Habib bills to aid entrepreneurs, boost kids’ health signed into law |Governor approves ‘crowdfunding’ and gastric-illness measures

The state’s economy could get a boost from entrepreneurs tapping into an innovative source of financing to start businesses and create jobs, under the Washington Jobs Act of 2014, a bill recently signed by Gov. Jay Inslee.

  • Monday, March 31, 2014 10:00am
  • News
Cyrus Habib

Cyrus Habib

The state’s economy could get a boost from entrepreneurs tapping into an innovative source of financing to start businesses and create jobs, under the Washington Jobs Act of 2014, a bill recently signed by Gov. Jay Inslee.

“Start-up businesses – from food trucks to software developers – can get the money they need to get off the ground,” the bill’s lead sponsor, Rep. Cyrus Habib, D-Kirkland, said when the bill passed the House earlier this year. “And ordinary people from across the state can share in those businesses’ success.”

Habib’s House Bill 2023 allows Washingtonians to engage in equity crowdfunding, the practice of raising money, often over the Internet, by soliciting small investments from numerous investors. An outgrowth of crowdsourcing, crowdfunding techniques have been popularized by ventures like Kickstarter. But entrepreneurs are hampered in the use of crowdfunding by complex securities regulations that are expensive and burdensome.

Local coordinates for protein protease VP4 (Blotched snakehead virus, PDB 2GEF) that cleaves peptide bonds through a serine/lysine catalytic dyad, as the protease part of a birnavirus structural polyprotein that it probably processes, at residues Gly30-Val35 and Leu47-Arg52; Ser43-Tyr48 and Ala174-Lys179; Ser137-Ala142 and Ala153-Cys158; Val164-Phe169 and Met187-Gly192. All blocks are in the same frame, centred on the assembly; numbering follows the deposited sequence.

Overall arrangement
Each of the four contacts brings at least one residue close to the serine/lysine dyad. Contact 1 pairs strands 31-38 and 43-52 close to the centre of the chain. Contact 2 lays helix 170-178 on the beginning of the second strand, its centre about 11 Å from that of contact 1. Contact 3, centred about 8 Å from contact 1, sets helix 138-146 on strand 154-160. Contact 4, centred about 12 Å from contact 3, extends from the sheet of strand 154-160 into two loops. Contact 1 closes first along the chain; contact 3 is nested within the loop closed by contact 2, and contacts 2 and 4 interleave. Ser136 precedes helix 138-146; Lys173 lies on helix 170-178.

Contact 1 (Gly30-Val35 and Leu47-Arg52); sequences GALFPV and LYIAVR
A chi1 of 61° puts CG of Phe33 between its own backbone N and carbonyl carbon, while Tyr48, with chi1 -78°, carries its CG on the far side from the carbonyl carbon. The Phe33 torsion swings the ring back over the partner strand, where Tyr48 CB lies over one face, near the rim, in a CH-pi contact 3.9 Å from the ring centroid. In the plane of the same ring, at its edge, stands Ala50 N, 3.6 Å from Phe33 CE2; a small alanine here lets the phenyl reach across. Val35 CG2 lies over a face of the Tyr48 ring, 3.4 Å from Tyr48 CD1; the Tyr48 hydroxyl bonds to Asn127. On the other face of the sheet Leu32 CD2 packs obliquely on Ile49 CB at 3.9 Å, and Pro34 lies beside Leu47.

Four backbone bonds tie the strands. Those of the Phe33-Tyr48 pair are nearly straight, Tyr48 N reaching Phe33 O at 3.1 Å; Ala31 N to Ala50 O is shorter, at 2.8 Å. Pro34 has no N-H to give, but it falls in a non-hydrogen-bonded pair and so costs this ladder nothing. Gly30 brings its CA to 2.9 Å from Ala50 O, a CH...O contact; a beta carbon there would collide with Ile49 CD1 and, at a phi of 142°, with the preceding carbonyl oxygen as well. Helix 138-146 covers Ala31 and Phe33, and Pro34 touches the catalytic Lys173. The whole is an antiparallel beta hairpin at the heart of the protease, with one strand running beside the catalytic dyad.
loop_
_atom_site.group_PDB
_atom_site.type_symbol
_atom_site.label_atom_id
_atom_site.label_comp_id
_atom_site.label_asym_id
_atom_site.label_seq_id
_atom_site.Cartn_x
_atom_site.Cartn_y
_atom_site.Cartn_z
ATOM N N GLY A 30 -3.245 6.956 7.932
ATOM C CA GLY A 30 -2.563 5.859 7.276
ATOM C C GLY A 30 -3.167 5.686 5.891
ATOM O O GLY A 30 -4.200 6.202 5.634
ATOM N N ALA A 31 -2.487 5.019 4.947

The bill is tailored to apply only to Washington state companies raising limited amounts of capital in small individual amounts from in-state investors.

Inslee also signed HB 2153, a Habib bill guaranteeing that insurance companies cover the elemental formula necessary to feed children who suffer from a rare gastrointestinal disorder.

Those who suffer from the eosinophilia disorder are unable to break down proteins and must get their essential proteins through the special formula. If the treatment is delivered through an invasive feeding tube, the expensive formula is covered by insurance. But if the patient can swallow the formula, many private insurers will not cover the cost.

The treatment costs approximately $1,200 per month and many families have great difficulty covering the out-of-pocket cost. Mandating insurance coverage would help those families afford life-saving treatment for their children.

The bill would require that health plans offer benefits or coverage for medically necessary elemental formula, regardless of delivery method, when a licensed health-care provider diagnoses a patient with eosinophilia gastrointestinal disorder and supervises the use of the elemental formula.


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